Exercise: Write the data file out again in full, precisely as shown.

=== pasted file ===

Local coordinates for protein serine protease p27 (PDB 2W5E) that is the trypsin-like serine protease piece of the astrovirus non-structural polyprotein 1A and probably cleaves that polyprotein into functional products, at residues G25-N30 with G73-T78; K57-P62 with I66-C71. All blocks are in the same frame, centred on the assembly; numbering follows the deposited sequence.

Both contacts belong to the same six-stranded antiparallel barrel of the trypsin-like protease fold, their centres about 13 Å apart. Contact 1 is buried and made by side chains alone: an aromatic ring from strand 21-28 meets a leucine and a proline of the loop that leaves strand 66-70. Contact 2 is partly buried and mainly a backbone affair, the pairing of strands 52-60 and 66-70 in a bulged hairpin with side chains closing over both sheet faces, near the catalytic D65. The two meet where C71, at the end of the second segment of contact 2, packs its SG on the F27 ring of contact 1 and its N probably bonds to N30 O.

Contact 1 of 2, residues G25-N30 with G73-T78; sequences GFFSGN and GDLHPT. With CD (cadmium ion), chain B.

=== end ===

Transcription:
Local coordinates for protein serine protease p27 (PDB 2W5E) that is the trypsin-like serine protease piece of the astrovirus non-structural polyprotein 1A and probably cleaves that polyprotein into functional products, at residues G25-N30 with G73-T78; K57-P62 with I66-C71. All blocks are in the same frame, centred on the assembly; numbering follows the deposited sequence.

Both contacts belong to the same six-stranded antiparallel barrel of the trypsin-like protease fold, their centres about 13 Å apart. Contact 1 is buried and made by side chains alone: an aromatic ring from strand 21-28 meets a leucine and a proline of the loop that leaves strand 66-70. Contact 2 is partly buried and mainly a backbone affair, the pairing of strands 52-60 and 66-70 in a bulged hairpin with side chains closing over both sheet faces, near the catalytic D65. The two meet where C71, at the end of the second segment of contact 2, packs its SG on the F27 ring of contact 1 and its N probably bonds to N30 O.

Contact 1 of 2, residues G25-N30 with G73-T78; sequences GFFSGN and GDLHPT. With CD (cadmium ion), chain B.